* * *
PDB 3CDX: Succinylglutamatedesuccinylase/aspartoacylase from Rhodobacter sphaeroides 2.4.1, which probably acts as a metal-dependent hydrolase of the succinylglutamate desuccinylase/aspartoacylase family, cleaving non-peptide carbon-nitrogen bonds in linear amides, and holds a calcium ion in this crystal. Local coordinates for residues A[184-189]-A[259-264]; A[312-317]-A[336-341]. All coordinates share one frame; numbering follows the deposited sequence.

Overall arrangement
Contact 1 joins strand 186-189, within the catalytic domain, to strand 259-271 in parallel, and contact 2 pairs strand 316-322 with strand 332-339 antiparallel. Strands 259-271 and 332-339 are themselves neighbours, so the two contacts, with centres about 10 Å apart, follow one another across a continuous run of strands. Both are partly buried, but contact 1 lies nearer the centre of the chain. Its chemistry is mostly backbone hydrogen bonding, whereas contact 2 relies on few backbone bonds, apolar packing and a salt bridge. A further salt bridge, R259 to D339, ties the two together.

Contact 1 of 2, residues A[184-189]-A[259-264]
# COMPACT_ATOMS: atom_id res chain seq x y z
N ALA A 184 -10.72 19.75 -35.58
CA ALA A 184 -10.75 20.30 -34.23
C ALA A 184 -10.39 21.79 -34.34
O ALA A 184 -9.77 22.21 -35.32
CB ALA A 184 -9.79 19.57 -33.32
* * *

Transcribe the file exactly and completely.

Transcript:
PDB 3CDX: Succinylglutamatedesuccinylase/aspartoacylase from Rhodobacter sphaeroides 2.4.1, which probably acts as a metal-dependent hydrolase of the succinylglutamate desuccinylase/aspartoacylase family, cleaving non-peptide carbon-nitrogen bonds in linear amides, and holds a calcium ion in this crystal. Local coordinates for residues A[184-189]-A[259-264]; A[312-317]-A[336-341]. All coordinates share one frame; numbering follows the deposited sequence.

Overall arrangement
Contact 1 joins strand 186-189, within the catalytic domain, to strand 259-271 in parallel, and contact 2 pairs strand 316-322 with strand 332-339 antiparallel. Strands 259-271 and 332-339 are themselves neighbours, so the two contacts, with centres about 10 Å apart, follow one another across a continuous run of strands. Both are partly buried, but contact 1 lies nearer the centre of the chain. Its chemistry is mostly backbone hydrogen bonding, whereas contact 2 relies on few backbone bonds, apolar packing and a salt bridge. A further salt bridge, R259 to D339, ties the two together.

Contact 1 of 2, residues A[184-189]-A[259-264]
# COMPACT_ATOMS: atom_id res chain seq x y z
N ALA A 184 -10.72 19.75 -35.58
CA ALA A 184 -10.75 20.30 -34.23
C ALA A 184 -10.39 21.79 -34.34
O ALA A 184 -9.77 22.21 -35.32
CB ALA A 184 -9.79 19.57 -33.32